Tittle drew strong ratings, but she was bounced between WGCI’s AM and FM stations and asked to work different shifts. The AM station moved to a gospel format in 1998, which was a lousy fit for Tittle’s personality. Eventually she was buried in the 2-to-6 AM slot. In 2000 the station shifted to automated overnight broadcasts, doing away with the need for a late-night DJ, and Tittle was laid off.

Her dismissal happened the same year her mother died. “I went through this really terrific funk for about a year and a half,” she says. “I was drinking cognac, I was cussing out a lot of people, and I was engaged for six months to a person I hated.” Eager to do “anything to get away from corporate radio,” she began doing some interior decorating, and she continued to take acting jobs, landing one in Five Rooms of Furniture at the Organic Theater. During one such gig a WHPK DJ and fellow actor, Sterling “the Jazz Doctor” Watson, told her about his experience at CAN TV creating public-access TV shows. The prospect of doing her own show appealed: “After all I’d been through I knew I should be doing my own television show,” she says. “I wanted to be the one responsible for showcasing my talent.”

Drawing on her showbiz connections, Tittle started out in 2001 with an interview show, The La Donna Tittle TV/Radio Show, where she chatted up entertainers like the Temptations and actor Chester Gregory. But after catching an exhibit dedicated to soul food at the Bethel Cultural Arts Center, she decided to recast her program as a cooking show. Cookin’ Wit’ Tittle debuted in 2003, taking a sensual approach to soul food–the camera zooms in often for intimate shots of the ingredients, and Tittle boasts that she’s the first person ever to clean notoriously malodorous chitterlings on TV. As if to prove just how sweaty her work in the kitchen can get, Tittle tends to show a lot of skin on the show, often wearing something low-cut and sleeveless under her apron.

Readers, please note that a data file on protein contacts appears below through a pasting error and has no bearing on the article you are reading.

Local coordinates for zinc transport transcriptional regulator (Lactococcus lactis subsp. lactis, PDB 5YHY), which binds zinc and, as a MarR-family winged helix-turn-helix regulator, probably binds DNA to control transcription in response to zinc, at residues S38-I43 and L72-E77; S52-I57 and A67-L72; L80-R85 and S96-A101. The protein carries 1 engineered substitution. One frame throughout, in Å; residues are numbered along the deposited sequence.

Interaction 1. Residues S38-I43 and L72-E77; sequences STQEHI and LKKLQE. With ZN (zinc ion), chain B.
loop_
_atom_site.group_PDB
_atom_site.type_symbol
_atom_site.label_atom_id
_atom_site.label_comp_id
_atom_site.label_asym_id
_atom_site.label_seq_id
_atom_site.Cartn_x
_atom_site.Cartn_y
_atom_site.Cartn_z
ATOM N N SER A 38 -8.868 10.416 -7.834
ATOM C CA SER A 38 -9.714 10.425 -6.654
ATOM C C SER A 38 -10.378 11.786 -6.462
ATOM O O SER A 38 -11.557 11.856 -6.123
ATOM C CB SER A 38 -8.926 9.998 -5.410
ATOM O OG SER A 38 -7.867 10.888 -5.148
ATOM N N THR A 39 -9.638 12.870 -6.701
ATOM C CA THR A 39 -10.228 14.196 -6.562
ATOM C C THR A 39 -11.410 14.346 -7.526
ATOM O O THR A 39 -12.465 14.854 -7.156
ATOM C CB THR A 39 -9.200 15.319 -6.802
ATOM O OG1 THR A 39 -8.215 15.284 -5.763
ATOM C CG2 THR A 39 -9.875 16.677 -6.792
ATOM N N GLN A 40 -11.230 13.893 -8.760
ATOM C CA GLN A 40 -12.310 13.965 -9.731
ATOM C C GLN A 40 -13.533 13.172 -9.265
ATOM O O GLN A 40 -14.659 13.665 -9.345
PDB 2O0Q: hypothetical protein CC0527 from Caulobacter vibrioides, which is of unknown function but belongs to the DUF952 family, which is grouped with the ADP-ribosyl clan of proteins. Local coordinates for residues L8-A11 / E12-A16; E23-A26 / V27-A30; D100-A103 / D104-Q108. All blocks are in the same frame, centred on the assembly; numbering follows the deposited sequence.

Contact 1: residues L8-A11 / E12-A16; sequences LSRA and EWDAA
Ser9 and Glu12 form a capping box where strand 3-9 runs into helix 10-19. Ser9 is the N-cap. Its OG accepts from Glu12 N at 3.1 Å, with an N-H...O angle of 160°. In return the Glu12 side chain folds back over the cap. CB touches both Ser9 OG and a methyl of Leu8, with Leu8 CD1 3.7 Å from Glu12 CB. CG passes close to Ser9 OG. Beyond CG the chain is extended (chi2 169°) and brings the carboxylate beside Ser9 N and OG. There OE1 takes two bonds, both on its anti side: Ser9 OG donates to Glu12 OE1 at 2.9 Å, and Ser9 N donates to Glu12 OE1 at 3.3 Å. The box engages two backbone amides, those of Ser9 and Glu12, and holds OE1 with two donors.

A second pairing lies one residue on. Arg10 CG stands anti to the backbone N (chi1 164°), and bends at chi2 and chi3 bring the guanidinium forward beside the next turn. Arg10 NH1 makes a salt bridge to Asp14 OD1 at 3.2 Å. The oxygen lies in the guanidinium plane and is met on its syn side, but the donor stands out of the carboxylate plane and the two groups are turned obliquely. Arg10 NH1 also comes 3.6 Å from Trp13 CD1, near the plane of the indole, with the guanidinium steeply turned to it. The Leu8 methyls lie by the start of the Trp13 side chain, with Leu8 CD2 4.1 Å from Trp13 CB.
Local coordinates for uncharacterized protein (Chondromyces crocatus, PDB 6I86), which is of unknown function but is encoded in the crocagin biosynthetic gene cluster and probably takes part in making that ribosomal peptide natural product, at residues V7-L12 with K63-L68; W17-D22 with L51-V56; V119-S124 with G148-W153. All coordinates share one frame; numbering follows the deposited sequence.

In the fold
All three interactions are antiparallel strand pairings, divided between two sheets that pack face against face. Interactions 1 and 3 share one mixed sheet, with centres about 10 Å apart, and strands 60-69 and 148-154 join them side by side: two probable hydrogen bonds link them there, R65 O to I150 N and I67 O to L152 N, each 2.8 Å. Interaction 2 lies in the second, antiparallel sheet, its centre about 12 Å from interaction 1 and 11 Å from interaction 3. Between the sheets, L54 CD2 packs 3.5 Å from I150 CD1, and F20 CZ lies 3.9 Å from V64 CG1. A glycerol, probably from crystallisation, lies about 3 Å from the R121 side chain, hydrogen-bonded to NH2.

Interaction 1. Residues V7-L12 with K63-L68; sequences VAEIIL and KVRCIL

Tittle’s now back behind a radio mike as well. Last summer she took a position at Kennedy-King College as part of a program in which radio veterans mentor college DJs; with her students observing, she broadcasts Fridays from 10 AM to 2 PM on WKKC, 89.3 FM. (You need to be on the south side to pick it up: Northwestern’s station, WNUR, has that frequency on the north side.) “She can play anything she wants, and she has a ball,” says WKKC station manager Dorian Jones.

Just before the Fourth of July weekend, around the same time she started at WKKC, Tittle got a call from her agent, tipping her to an audition for the R. Kelly video. In early 2005 Kelly released “Trapped in the Closet,” a five-part melodrama that featured him singing a convoluted narrative over a spare track punctuated by heartbeatlike surges. The songs, and the soap-opera-like videos that accompanied them, quickly became a national phenomenon. Kelly has eagerly responded–he’s released 12 parts thus far and has promised there are more on the way.

Each part ends with a cliff-hanger plot twist, and as the seventh draws to a close Sylvester (Kelly’s gun-happy character) and Twan (Sylvester’s hotheaded ex-con brother-in-law) have their cocked firearms aimed at the front door, ready to terminate the interloper on the other side. The door opens to reveal the first overtly comedic moment of the epic: an addled old lady wielding a spatula. “It’s Rosie the nosy neighbor / Oh, with a spatula in her hand / Like that’s gon’ do something against them guns,” Kelly sings.